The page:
Now, one other thing - I am planning to fit this LCD inside a nice looking enclosure - not sure what kind yet - and I don't want to use the same button as I have on the breadboard now (one of these. The coolest thing would be to have just a touch sensitive small 1x1cm pad, or something - to turn on the backlight. Now, I've been checking eBay, and the closest I can find is something like this - but how would one go about to "integrate" the "button" in an enclosure? I mean - I don't want this to be visible in any way, if you know what I mean. Any tips on this? Or any other cool looking, discrete pushbutton?

No need to get a fancy sensor. Any strip of copper or metal will do: http://playground.arduino.cc//Main/CapacitiveSensor?from=Main.CapSense http://www.youtube.com/watch?v=BHQPqQ_5ulc

If the plastic allows the electric field to pass through and the right RC constant is chosen you may even be able to make it work through the enclosure.

Thanks for the tip, but I don’t think I’m capable of DIYing a nice looking button, hehe. This is going up in plain public view, so the WAF (Wife Acceptance Factor) has to be at least 90.

What I’d really like is a small button similar to this, but the problem with this one is that it’s got the connectors and stuff on the same side as the touch-area, and that’a no good when I want to place it in a hole on the front of my box alongside the display, for instance. Something looking like this beside my display would be sexy!

Anyway - I notices a little thing now. When I’ve hit the button for the backlight, and the display lights up, the other button - the one that changes the message in the display doesn’t seem to work. It’s like the backlight freezes the display, in a way, if you know what I mean. Is there a workaround for this? Maybe it’s my n00bie code that’s not 100%? Here’s the code:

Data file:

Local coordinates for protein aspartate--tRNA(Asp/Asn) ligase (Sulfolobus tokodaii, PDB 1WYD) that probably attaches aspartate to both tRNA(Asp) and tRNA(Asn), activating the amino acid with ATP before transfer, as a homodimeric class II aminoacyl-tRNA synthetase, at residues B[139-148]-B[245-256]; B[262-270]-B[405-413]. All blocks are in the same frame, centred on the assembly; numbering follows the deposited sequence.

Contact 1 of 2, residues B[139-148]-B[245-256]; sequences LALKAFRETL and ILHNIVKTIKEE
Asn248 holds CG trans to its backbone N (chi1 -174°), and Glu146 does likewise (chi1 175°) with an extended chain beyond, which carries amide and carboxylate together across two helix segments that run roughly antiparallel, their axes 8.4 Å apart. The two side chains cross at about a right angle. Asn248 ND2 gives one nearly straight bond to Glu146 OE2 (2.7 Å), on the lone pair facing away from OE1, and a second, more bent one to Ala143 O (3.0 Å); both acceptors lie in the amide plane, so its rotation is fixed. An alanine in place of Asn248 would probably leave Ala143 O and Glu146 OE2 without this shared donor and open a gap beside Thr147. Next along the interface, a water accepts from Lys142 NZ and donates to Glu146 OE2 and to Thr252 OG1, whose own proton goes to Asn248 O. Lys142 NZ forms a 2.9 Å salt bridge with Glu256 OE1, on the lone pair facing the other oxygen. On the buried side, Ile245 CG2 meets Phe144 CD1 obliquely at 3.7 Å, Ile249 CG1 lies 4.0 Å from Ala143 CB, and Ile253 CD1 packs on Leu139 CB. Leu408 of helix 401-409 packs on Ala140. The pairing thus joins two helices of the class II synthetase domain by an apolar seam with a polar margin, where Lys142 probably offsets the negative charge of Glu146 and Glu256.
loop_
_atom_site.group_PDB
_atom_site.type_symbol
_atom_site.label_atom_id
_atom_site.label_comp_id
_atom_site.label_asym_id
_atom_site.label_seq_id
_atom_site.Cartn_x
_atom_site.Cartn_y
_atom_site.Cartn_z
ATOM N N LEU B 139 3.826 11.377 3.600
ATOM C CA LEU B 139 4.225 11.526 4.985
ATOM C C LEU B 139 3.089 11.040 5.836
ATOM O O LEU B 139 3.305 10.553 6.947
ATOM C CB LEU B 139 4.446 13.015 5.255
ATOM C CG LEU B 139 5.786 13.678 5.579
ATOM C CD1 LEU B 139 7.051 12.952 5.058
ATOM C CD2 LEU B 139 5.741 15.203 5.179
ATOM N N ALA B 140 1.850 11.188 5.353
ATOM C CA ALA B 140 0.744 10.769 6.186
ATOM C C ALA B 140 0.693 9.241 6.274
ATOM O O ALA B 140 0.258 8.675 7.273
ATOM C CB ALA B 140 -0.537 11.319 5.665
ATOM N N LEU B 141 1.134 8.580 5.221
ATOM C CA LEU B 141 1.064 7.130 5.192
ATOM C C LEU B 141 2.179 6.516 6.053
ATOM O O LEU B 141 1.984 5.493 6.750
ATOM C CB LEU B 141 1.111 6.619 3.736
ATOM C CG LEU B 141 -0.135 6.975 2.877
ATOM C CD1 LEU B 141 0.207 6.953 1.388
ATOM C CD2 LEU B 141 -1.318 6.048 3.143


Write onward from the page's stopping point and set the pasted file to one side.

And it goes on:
/*
Garasjeprosjekt
Harald Halvorsen . Januar, 2014
*/

//  --------------------------------
//  IMPORTERE NØDVENDIGE BIBLIOTEKER
//  --------------------------------
    #include <Wire.h>                // Hører til Arduino IDE
    #include <LiquidCrystal_I2C.h>   // Bibliotek til LCD

//  -------------------
//  DEFINERE KONSTANTER
//  -------------------
    LiquidCrystal_I2C lcd(0x27, 2, 1, 0, 4, 5, 6, 7, 3, POSITIVE);  // LCD I2C adresse

    const int garasjeKnapp = 2;   // Bryter i garasjen
    const int led = 13;           // Intern LED for signaltest
    
    const int blKnapp = 12;  // Knapp for backlight
    int blState = 0;         // Startstatus på backlight av/på
  
//  ------------------
//  DEFINERE VARIABLER
//  ------------------
    // Kode for å få æ, ø, å, Æ, Ø, Å i display
    byte Lae[8] = {B00000,B00000,B11010,B00101,B01111,B10100,B11111,B00000}; // æ 
    byte Loe[8] = {B00000,B00001,B01110,B10101,B10101,B01110,B10000,B00000}; // ø 
    byte Laa[8] = {B00100,B00000,B01110,B00001,B01111,B10001,B01111,B00000}; // å 
    byte Sae[8] = {B01111,B10100,B10100,B11110,B10100,B10100,B10111,B00000}; // Æ 
    byte Soe[8] = {B00001,B01110,B10011,B10101,B11001,B01110,B10000,B00000}; // Ø 
    byte Saa[8] = {B00100,B00000,B01110,B10001,B11111,B10001,B10001,B00000}; // Å
    // æ, ø, å, Æ, Ø, Å er plassert i RAMadresse 0, 1, 2, 3, 4, 5

//  ------------
//  SETUP-RUTINE
//  ------------

void setup() {
  
    lcd.begin(16,2);   // stille inn displayet for 16x2 tegn, og slå på bakbelysningen
    
    pinMode(garasjeKnapp, INPUT);      // Bryter til garasjen
    digitalWrite(garasjeKnapp, HIGH);  // Startstatus på garasjebryter
    pinMode(led, OUTPUT);              // Intern LED for signaltest
    pinMode(blKnapp, INPUT);           // Bryter til backlight

    // Laste opp seks selvdefinerende bokstaver
    lcd.createChar(0, Lae); // æ 
    lcd.createChar(1, Loe); // ø 
    lcd.createChar(2, Laa); // å 
    lcd.createChar(3, Sae); // Æ 
    lcd.createChar(4, Soe); // Ø 
    lcd.createChar(5, Saa); // Å 
    lcd.clear();            // Nødvendig etter Upload
    
}

//  -------------
//  LOOP-FUNKSJON
//  -------------

    void loop() {
            
      int garasjeKnappStatus = 0;                      // Sette startstatus på knapp
      garasjeKnappStatus = digitalRead(garasjeKnapp);  // Lese knapp

      // Funksjon for tekst på display
      if (garasjeKnappStatus == HIGH) {  
        lcd.setCursor(0,0);              
        lcd.print("Garasjen");        
        lcd.setCursor(0,1);             
        lcd.print("er ");                  
        lcd.write(2);                
        lcd.print("pen   ");         
      } else {                           
        lcd.setCursor(0,0);